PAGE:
Using Technology to Deepen Democracy, Using Democracy to Ensure Technology Benefits Us All

Saturday, October 12, 2013

Mea Culpa to the Singularitarians, Transhumanoids, and Techno-Immortalists

It's been twenty years since I started sparring with Extropian transhumanoids online and a decade since I began to elaborate my formal critique of Superlative Futurology, and I am forced to confess, here at the end of history, in Techno-Heaven, in my prosthetically barnacled, forever young, model-hott comic book sooper-bod, next to the sexbot orgy pit and my gold-plated nano-poop pile, under the loving beneficent ministrations of the post-parental post-biological Robot God, that I was obviously so, so very wrong to doubt all the compelling arguments and well-substantiated predictions of the sooper-elite, sooper-brained, sooper-scientific White Guys of The Future in the many righteous sects of the futurological Robot Cult for so long. Now that we actually live in The Future you believed in so fervently for so long, the verdict quite simply is in, and as I am sure you luminously reasonable people would be the first to do if the results were otherwise, I publish hereby my change of mind and of heart to the world. Thanks be to the Robot God, you were right.

4 comments:

jimf said...

Well, it's about time! After all, it says so in books.

See, I just got back from a peregrination through Barnes & Noble,
and I stumbled on this gem:
http://www.amazon.com/Our-Final-Invention-Artificial-Intelligence/dp/0312622376/

A paean to Yudkowsky, Friendly AI, MIRI (so-called -- gee, it's up-to-date!),
etc., etc.

Well, the guy doesn't know any better. He's a documentary
film maker. ;->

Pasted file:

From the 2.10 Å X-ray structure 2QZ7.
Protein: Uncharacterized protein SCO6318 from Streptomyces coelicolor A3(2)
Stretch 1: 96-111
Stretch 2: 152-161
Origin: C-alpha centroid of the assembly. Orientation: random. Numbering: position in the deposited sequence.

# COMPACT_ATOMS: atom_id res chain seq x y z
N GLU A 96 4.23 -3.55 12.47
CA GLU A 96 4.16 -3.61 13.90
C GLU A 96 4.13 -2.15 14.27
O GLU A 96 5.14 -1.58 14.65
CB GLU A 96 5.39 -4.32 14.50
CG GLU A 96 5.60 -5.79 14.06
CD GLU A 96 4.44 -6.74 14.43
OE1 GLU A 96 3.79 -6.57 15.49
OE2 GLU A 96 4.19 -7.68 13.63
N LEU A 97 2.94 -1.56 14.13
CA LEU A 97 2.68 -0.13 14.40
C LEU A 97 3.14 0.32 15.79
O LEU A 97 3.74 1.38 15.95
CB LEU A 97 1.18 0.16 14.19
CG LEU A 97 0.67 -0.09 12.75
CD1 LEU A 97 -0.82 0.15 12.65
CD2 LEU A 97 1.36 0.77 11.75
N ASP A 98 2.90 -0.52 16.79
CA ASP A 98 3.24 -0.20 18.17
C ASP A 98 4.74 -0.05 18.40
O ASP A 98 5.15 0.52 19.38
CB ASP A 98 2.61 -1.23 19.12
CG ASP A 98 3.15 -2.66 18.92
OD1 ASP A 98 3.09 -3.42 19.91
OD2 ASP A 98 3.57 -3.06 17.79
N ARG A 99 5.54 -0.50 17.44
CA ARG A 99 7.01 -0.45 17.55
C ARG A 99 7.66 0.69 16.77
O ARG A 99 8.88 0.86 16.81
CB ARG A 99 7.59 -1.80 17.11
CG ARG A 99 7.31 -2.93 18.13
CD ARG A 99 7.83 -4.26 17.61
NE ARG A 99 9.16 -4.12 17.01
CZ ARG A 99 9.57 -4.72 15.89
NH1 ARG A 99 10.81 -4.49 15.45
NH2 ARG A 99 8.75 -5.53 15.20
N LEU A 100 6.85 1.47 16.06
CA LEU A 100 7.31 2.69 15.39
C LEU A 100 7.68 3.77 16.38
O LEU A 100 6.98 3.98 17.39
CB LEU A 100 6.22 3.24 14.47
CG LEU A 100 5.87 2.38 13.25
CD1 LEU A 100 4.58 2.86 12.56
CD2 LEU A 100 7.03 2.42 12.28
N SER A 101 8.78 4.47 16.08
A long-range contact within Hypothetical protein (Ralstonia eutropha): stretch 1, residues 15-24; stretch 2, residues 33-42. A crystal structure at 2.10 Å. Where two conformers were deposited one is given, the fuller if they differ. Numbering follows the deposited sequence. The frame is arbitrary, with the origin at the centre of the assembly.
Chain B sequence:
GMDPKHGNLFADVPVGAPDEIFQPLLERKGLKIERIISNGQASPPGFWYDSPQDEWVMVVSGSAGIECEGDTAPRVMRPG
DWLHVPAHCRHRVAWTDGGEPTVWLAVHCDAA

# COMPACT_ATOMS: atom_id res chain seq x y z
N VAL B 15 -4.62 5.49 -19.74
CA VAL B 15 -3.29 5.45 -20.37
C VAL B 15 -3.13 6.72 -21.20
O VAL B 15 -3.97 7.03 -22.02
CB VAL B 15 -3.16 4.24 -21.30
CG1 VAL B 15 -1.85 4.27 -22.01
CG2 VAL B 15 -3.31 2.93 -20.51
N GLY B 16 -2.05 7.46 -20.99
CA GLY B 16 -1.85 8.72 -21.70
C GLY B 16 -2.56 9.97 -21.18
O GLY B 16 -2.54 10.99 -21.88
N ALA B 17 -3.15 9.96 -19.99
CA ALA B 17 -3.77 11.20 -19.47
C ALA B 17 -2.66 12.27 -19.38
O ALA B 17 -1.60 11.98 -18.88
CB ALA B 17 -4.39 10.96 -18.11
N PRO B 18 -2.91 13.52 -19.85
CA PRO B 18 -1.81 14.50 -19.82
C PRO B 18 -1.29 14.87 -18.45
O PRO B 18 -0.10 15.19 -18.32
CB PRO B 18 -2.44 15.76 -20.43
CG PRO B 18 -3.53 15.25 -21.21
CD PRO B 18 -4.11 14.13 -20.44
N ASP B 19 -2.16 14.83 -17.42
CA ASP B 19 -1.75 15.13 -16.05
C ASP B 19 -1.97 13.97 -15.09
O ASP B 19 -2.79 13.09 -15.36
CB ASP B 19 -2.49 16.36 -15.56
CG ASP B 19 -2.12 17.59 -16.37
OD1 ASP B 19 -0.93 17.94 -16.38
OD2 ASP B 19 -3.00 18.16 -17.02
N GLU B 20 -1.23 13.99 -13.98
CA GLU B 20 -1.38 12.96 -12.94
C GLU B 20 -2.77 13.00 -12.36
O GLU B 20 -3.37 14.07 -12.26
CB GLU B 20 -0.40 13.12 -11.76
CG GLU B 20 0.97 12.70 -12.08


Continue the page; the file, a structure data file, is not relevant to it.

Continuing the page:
nym dong said...

@jimf

>Our-Final-Invention-Artificial-Intelligence

but does it beat the late "Transhumanist Wager" in its nuttiness? It was a hot title a few months back.

https://en.wikipedia.org/wiki/The_Transhumanist_Wager

For anyone interested, it's a "philosophical" novel by Ayn Rand- I mean Zoltan Istvan, lauded in the "relevant" circles as the new Atlas Shrugged with a transhumanist-libertopian Galt-like protagonist. What the world has come to: we now write philosophical works based on science fictional fantasies, not the other way around.

Dale Carrico said...

One wonders if Istvan's agitprop (which is what "philosophical" novels usually amount to -- quite a travesty of the philosophical term but to be expected from True Believer sorts I suppose) can possibly match the uncomfortably clumsy creepiness of Extropian fave Halperin's First Immortal or the high camp hilarities of John Wright's Golden Age extravaganzas. It's interesting that the most interesting and yet still sympathetic literary explorations of superlative themes (Aristoi, Holy Fire, Diaspora, Accelerando) seem to have been written by authors on record as critics -- some of them ferociously so -- of the Robot Cultists and their ideology in reality. Nagata and Vinge may be exceptions to my generalization, I don't know where Nagata stands nor whether Vinge has had second thoughts.

jimf said...

> but does it beat the late "Transhumanist Wager" in its nuttiness?

That one I missed. Maybe B&N didn't bother to stock it.
Presumably I would have encountered it in the "new science fiction"
section (though I don't suppose it would count as "new"
by now). I'll have to keep an eye out. ;->

"Our Final Invention" is, of course, "nonfiction".
It was in the "science" section. Uh huh.

I did actually give in and buy the paperback of Kurzweil's
"How To Create a Mind" back at the beginning of September.
I never saw that one at B&N either, but I ran into a copy
at the Harvard Coop while I was visiting a friend in Boston.

> the most interesting and yet still sympathetic literary
> explorations of superlative themes (Aristoi, Holy Fire, Diaspora,
> Accelerando) seem to have been written by authors on record as
> critics -- some of them ferociously so -- of the Robot Cultists
> and their ideology in reality

That must've stung some people no end (though they sort of
had to put a brave face on it -- you can't just turn around
and call somebody like Greg Egan a "Luddite"). _Zendegi_
was a **hoot**. Giulio Prisco's review of it for H+ Magazine
was remarkably restrained (though he does honestly acknowledge
the book's critical stance).
http://hplusmagazine.com/2011/01/31/book-review-zendegi-by-greg-egan/